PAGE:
Now Coulter is just a journalist. But Krugman is an economist of great talent. Why would he discharge his role as a public intellectual in a manner that makes him comparable to partisan columnists? Why would he say about himself, as he said during the first Bush administration when his columns took on the bash-Bush mission, that he was a “lonely voice of truth in a sea of corruption”? That has the kind of messianic immodesty that most journalists, no strangers to self-importance, would baulk at.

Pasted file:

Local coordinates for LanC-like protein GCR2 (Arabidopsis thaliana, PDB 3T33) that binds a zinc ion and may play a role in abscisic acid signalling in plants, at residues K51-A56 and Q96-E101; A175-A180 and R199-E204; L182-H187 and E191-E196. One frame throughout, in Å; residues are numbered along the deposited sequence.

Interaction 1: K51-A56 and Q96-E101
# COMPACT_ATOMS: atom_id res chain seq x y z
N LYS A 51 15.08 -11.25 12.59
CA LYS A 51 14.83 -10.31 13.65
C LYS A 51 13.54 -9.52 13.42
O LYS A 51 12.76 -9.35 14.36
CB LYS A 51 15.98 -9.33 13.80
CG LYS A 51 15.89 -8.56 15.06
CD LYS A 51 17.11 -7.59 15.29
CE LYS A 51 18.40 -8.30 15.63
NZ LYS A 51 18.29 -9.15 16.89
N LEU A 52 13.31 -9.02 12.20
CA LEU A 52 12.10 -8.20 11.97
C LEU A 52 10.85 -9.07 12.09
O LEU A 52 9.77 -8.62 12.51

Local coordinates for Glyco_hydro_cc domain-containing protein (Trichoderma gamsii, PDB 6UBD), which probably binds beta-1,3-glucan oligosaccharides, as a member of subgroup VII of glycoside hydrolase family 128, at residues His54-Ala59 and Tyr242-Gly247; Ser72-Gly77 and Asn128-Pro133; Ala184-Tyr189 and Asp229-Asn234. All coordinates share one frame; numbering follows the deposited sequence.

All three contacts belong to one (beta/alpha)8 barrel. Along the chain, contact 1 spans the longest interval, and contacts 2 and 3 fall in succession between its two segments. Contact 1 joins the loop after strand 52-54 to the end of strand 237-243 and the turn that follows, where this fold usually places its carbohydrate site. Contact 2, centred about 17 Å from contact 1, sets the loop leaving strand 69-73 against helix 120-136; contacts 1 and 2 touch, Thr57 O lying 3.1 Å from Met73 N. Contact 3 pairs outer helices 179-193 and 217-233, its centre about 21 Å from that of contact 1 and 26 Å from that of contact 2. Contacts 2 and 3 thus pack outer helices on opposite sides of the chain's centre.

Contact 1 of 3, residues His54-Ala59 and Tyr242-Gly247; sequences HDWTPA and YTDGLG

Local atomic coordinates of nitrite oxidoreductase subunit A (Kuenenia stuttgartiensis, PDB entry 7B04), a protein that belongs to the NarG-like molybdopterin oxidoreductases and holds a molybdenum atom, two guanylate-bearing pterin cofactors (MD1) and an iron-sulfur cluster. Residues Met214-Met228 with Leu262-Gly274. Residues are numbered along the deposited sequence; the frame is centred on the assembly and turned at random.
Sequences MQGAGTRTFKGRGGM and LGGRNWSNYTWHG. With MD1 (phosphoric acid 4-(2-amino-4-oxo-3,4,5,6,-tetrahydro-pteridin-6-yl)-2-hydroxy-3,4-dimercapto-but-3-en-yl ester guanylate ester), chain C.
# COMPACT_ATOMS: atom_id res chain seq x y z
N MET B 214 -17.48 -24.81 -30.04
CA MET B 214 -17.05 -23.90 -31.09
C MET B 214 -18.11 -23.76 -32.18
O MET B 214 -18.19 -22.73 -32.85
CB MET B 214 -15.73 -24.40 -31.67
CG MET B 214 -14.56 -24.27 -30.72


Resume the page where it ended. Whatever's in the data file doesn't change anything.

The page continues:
Economists have often been rightly criticised for not being able to talk to people. The few who can are high price commodities in the marketplace of ideas. Their price is determined by their ability to put politics and policy through the mill of economic logic. But when an economist lets partisan politics determine economic writing, the price of his output drops. Paul Krugman sounds like Ann Coulter. A Nobel Laureate sounds like a biased journo.

And it’s not George Bush’s fault this time.